Member's Perspective: Few Bankers Have Ever Faced the Glare of the Media and Even Fewer Have Become Household Names as a Result. Consummate Public Relations, Media and Crisis Management Skills Tend Not to Be the Normal Stock in Trade of Your Average Banker. but Haydn Park, Who Has Been the Public Face of Banking for Almost Two Decades, Is Not Your Average Banker! (Member's Perspective)

By Fahrer, Marion | Journal of Banking and Financial Services, December 2001 | Go to article overview

Member's Perspective: Few Bankers Have Ever Faced the Glare of the Media and Even Fewer Have Become Household Names as a Result. Consummate Public Relations, Media and Crisis Management Skills Tend Not to Be the Normal Stock in Trade of Your Average Banker. but Haydn Park, Who Has Been the Public Face of Banking for Almost Two Decades, Is Not Your Average Banker! (Member's Perspective)


Fahrer, Marion, Journal of Banking and Financial Services


Retiring at the end of September as the National Australia Bank's head of communications for Australia, Haydn Park has played a highly visible and strategic role during what has been a tumultuous period in Australian banking.

Not surprisingly, he has an interesting perspective on the banks' communications challenges, the effectiveness of their interaction with the community to date and where their efforts should be focused in the future.

Haydn's 37-year career spanned a range of retail and commercial positions, including head of collections. He first entered the public domain in 1982 as head of the public relations function for the NAB, which had just been formed from the merger of the CBC and the National Bank.

In this role he was responsible for the development of the corporate identity program associated with the bank's name change, as well as development and implementation of its media relations plan.

These were the heady days of financial deregulation following the Campbell Inquiry, when banking was brought out of the financial pages and into the headlines.

Banks began to face a barrage of public criticism as technological change and deregulation brought sweeping changes such as bank mergers, the entry of foreign banks, ATMs, EFTPOS and telephone call centres. Bank mortgages rates rose to 17 per cent to boot!

While many adopted a bunker mentality during this period, Haydn took up a leading and proactive role in communicating to consumers the vast changes in the delivery of financial services. As NAB spokesperson he became, by default, the spokesperson for the industry.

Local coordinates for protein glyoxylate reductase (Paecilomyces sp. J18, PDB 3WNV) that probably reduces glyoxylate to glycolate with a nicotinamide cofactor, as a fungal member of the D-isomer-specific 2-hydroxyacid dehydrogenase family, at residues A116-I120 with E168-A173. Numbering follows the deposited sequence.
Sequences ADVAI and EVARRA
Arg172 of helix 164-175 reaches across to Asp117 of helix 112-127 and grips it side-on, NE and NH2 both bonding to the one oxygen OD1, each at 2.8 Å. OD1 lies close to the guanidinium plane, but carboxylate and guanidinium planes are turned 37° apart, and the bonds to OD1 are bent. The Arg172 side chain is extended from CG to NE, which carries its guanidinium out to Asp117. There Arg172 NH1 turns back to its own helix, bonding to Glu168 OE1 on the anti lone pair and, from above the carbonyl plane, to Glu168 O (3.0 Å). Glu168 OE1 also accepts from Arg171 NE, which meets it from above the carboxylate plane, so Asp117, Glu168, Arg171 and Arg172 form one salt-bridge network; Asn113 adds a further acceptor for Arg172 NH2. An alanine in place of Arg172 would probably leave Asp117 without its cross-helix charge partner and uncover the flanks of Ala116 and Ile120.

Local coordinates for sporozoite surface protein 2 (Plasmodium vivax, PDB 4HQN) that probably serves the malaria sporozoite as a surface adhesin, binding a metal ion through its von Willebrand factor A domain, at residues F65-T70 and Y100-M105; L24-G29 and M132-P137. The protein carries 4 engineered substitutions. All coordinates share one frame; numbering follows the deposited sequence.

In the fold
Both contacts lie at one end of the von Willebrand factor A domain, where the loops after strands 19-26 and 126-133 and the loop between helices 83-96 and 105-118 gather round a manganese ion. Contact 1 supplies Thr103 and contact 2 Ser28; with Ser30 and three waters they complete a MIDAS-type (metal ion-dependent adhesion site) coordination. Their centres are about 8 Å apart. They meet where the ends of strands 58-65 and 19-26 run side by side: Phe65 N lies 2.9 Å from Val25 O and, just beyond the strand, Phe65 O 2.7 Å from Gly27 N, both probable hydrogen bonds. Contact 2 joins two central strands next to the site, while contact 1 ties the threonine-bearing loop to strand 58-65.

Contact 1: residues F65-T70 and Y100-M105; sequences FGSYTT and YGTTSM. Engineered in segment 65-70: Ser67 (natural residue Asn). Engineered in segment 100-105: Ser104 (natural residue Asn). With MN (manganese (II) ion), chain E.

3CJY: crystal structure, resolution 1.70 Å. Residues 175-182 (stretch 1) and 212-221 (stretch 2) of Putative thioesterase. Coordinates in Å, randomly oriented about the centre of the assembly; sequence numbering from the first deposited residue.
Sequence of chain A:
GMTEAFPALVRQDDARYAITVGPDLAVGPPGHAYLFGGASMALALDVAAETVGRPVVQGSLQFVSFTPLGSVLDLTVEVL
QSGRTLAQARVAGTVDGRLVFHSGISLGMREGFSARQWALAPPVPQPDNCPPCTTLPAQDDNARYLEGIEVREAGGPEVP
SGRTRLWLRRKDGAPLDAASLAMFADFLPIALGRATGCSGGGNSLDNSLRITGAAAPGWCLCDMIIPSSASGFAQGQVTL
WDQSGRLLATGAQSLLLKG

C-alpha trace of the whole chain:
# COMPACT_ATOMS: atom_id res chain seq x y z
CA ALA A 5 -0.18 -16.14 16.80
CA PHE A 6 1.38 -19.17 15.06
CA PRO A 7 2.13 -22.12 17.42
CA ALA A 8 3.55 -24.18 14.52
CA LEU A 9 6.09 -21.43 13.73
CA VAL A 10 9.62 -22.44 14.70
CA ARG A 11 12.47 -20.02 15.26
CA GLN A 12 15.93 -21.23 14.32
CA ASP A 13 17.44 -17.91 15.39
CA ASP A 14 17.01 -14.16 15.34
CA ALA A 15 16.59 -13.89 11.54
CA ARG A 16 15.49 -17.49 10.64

He was ubiquitous in the early 1980s, in the media, at public meetings, on the ABC's Peter Couchman Show, and (until a couple of years ago) lecturing on media management and public relations at the Public Relations Institute at Monash University.

Peer recognition came in 1994 with the Public Relations Institute of Australia award for outstanding contribution by a public relations practitioner in investor/financial relations. This award has not been given to anyone else -- before or since.

While Haydn has worked mainly in public relations and marketing since 1982, in 1999 he had a stint in the NAB's customer complaints and satisfaction area.

He has had a passion for customer service and believes that, as competition becomes more intense, regulation through consumer regulation is likely to present ongoing challenges for banks.

Haydn understands the sense of disenfranchisement that has been felt by banks' customers, particularly those in lower income brackets. He sees this response as part of a general trend towards public dissatisfaction with institutions, which occurs during periods of significant social and economic change. …

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Member's Perspective: Few Bankers Have Ever Faced the Glare of the Media and Even Fewer Have Become Household Names as a Result. Consummate Public Relations, Media and Crisis Management Skills Tend Not to Be the Normal Stock in Trade of Your Average Banker. but Haydn Park, Who Has Been the Public Face of Banking for Almost Two Decades, Is Not Your Average Banker! (Member's Perspective)
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